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i have hex values in the format of 4a0e94ca etc, and i need to convert them into IP's, how can i do this in C# ?

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1  
Dup - stackoverflow.com/questions/1139957/… –  johnc Aug 30 '09 at 22:57
    
Sorry sniper, I see you're new here. Please search questions before posting a duplicate. The link to the answer you're looking for is above –  johnc Aug 30 '09 at 22:59
1  
Whether that's a duplicate depends on how you define an IP, and what the output is (I assume it's to be converted to a string). –  Matthew Iselin Aug 30 '09 at 22:59
    
Granted. I missed that, however I do feel the answer would be very similar. –  johnc Aug 30 '09 at 23:02
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I agree, but at the same time the bitwise math componen that silky posted helps sniperX understand what's happening behind the scenes (which you don't get in that other question). That's just my opinion though! –  Matthew Iselin Aug 30 '09 at 23:05

3 Answers 3

If the values represent IPv4 addresses you can use the long.Parse method and pass the result to the IPAddress constructor:

var ip = new IPAddress(long.Parse("4a0e94ca", NumberStyles.AllowHexSpecifier));

If they represent IPv6 addresses you should convert the hex value to a byte array and then use this IPAddress constructor overload to construct the IPAddress.

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Also very good. +1 –  John Gietzen Aug 30 '09 at 23:03
    
Cleaner than my method :) –  Noon Silk Aug 30 '09 at 23:04
    
Seems like the best way to me –  Yannick Motton Aug 30 '09 at 23:04
    
Note - "var" will only work in .Net framework 3.5 or higher. –  DmitryK Aug 31 '09 at 3:43
    
I think it should be noted, that this will only work when executed on a big endian system. –  MrPaulch Nov 7 at 12:43

Well, take the format of an IP in this form:

192.168.1.1

To get it into a single number, you take each part, OR it together, while shifting it to the left, 8 bits.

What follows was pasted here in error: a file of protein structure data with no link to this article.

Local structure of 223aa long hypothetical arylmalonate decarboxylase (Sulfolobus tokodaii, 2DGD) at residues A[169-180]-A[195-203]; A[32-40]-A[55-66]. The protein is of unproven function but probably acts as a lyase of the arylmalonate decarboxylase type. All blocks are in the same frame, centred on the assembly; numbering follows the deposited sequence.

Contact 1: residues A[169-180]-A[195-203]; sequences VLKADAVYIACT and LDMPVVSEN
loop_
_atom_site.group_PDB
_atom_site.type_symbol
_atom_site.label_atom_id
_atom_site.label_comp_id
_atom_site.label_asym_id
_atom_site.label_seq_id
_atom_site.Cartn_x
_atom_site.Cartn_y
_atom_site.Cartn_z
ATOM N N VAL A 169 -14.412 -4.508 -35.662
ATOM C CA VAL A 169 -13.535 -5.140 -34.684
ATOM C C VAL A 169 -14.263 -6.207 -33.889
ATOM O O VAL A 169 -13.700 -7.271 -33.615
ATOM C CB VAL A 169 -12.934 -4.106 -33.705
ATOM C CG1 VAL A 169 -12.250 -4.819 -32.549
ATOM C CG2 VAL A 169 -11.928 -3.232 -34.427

long l = 192 | (168 << 8) | (1 << 16) | (1 << 24);

Thus, you can reverse this process for your number.

Like so:

int b1 = (int) (l & 0xff);
int b2 = (int) ((l >> 8) & 0xff);
int b3 = (int) ((l >> 16) & 0xff);
int b4 = (int) ((l >> 24) & 0xff);

-- Edit

Other posters probably have 'cleaner' ways of doing it in C#, so probably use that in production code, but I do think the way I've posted is a nice way to learn the format of IPs.

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+1 - I believe knowing the bitwise math is probably the most important part of converting integers to IPs (and vice versa), even if your language does it for you. –  Matthew Iselin Aug 30 '09 at 23:15
    
@Matthew: While I agree knowing Bitwise math is useful, most languages that are C derived have the function inet_ntop and inet_pton for exactly this purpose. –  Powerlord Aug 31 '09 at 15:39
    
@R. Bemrose: Sure, but I think it's good to know how those functions work. Each to his own though, some people aren't as excited as I am about what's happening at the lower levels :) –  Matthew Iselin Sep 1 '09 at 0:41

Check http://stackoverflow.com/questions/1139957/c-convert-int-to-hex-and-back-again

    var ip = String.Format("{0}.{1}.{2}.{3}",
    int.Parse(hexValue.Substring(0, 2), System.Globalization.NumberStyles.HexNumber),
    int.Parse(hexValue.Substring(2, 2), System.Globalization.NumberStyles.HexNumber),
    int.Parse(hexValue.Substring(4, 2), System.Globalization.NumberStyles.HexNumber),
    int.Parse(hexValue.Substring(6, 2), System.Globalization.NumberStyles.HexNumber));
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That is a pretty decent way, but maybe not the fastest. Still, +1. –  John Gietzen Aug 30 '09 at 23:02

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